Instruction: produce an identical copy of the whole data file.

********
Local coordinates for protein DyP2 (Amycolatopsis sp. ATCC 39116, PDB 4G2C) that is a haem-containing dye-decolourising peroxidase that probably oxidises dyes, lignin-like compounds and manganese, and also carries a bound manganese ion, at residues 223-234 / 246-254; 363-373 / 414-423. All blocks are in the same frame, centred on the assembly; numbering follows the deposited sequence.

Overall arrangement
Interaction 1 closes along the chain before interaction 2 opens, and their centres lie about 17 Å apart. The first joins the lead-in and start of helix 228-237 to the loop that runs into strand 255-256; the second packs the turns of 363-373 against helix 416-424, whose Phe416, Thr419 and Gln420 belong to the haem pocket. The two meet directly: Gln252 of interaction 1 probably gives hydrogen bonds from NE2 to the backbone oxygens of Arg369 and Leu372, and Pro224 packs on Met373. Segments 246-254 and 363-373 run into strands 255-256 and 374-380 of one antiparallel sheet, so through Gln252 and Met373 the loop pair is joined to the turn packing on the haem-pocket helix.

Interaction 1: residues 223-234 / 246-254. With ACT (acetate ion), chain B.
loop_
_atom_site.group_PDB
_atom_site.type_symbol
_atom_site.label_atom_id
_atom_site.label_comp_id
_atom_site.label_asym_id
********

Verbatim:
Local coordinates for protein DyP2 (Amycolatopsis sp. ATCC 39116, PDB 4G2C) that is a haem-containing dye-decolourising peroxidase that probably oxidises dyes, lignin-like compounds and manganese, and also carries a bound manganese ion, at residues 223-234 / 246-254; 363-373 / 414-423. All blocks are in the same frame, centred on the assembly; numbering follows the deposited sequence.

Overall arrangement
Interaction 1 closes along the chain before interaction 2 opens, and their centres lie about 17 Å apart. The first joins the lead-in and start of helix 228-237 to the loop that runs into strand 255-256; the second packs the turns of 363-373 against helix 416-424, whose Phe416, Thr419 and Gln420 belong to the haem pocket. The two meet directly: Gln252 of interaction 1 probably gives hydrogen bonds from NE2 to the backbone oxygens of Arg369 and Leu372, and Pro224 packs on Met373. Segments 246-254 and 363-373 run into strands 255-256 and 374-380 of one antiparallel sheet, so through Gln252 and Met373 the loop pair is joined to the turn packing on the haem-pocket helix.

Interaction 1: residues 223-234 / 246-254. With ACT (acetate ion), chain B.
loop_
_atom_site.group_PDB
_atom_site.type_symbol
_atom_site.label_atom_id
_atom_site.label_comp_id
_atom_site.label_asym_id